PART II: Live as an example

Even the ancient Israelites could live in the Joy of that decree!  They were God’s chosen people.  They were the children of the Promise, the royal priest hood, the holy nation the people belonging to God – from whom the Messiah would come.

Think of all the spiritual advantages that the Israelites had!  Theirs’ was not a collection of dusty old myths and legends about gods who did such and such, long long ago in a galaxy far far away. They lived it, they saw with their own eyes the Love the Lord their God had for them.

Moses says as much in v. 7 when he says, “What other nation is so great as to have their gods near them the way the Lord our God is near us whenever we pray to him?”

He says this to encourage them to have willing hearts that listen what the Lord has decreed.  That they might be a light to the nations around them!  That they might live in the land as an example to others.  Showing to the world around them that there is no other Path to eternal life than the one that leads through Jerusalem to the only true and living God.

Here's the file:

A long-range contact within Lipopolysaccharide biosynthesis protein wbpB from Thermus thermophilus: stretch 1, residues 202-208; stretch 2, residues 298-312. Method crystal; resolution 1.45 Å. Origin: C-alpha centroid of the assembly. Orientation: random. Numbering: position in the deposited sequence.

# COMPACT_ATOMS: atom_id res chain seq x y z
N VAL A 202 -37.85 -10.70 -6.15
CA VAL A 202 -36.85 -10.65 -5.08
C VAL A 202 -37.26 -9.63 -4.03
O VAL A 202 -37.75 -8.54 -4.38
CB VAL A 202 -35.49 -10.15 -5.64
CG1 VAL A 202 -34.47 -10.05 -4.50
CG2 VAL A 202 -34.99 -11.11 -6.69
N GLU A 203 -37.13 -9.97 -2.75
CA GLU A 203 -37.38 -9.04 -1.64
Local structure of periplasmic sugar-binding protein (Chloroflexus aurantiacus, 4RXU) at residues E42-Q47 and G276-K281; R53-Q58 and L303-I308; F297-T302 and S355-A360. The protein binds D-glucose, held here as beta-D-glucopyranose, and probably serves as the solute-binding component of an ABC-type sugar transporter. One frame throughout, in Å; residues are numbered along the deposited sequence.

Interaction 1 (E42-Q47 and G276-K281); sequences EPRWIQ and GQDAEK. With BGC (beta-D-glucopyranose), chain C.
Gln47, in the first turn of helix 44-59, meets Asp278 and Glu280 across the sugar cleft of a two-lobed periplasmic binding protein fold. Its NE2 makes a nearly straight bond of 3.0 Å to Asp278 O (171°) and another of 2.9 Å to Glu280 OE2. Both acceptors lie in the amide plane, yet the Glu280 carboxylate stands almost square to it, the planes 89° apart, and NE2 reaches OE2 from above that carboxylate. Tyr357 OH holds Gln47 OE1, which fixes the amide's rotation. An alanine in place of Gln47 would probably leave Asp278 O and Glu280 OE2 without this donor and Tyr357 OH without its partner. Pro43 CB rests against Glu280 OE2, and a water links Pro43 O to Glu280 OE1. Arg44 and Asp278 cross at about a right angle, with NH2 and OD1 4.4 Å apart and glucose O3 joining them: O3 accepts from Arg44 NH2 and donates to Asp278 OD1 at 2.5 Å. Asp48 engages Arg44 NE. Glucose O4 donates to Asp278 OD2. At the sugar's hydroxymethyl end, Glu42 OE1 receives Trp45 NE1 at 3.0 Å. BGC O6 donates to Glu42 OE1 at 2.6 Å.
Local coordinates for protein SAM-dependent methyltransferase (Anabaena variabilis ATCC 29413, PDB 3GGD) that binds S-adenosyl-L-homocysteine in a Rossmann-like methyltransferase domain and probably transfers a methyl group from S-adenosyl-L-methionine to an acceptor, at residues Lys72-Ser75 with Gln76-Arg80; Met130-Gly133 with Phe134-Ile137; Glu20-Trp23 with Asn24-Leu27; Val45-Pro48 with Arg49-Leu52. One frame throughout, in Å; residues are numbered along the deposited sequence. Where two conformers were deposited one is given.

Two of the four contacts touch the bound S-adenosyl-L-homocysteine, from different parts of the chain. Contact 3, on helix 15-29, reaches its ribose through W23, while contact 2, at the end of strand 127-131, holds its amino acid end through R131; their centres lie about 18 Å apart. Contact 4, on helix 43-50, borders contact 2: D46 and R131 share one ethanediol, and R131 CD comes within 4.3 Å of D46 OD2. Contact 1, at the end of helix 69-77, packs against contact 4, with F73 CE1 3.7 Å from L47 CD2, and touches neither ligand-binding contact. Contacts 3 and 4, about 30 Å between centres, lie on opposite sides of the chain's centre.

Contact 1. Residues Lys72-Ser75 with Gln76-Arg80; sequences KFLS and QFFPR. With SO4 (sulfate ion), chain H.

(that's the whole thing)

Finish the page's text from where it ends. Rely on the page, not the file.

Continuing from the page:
Jesus says in Matthew 5, “You are the light of the world. A town built on a hill cannot be hidden.15 Neither do people light a lamp and put it under a bowl. Instead they put it on its stand, and it gives light to everyone in the house. 16 In the same way, let your light shine before others, that they may see your good deeds and glorify your Father in heaven.”

That little light is the same one that the Kid’s song talks about.  “This little Gospel light of mine!”  Just as the Israelites were to live in the hope that they had we are called to do the same.  Moses wrote in verse 6, “Observe them carefully, for this will show your wisdom and understanding to the nations, who will hear about all these decrees and say, “Surely this great nation is a wise and understanding people.”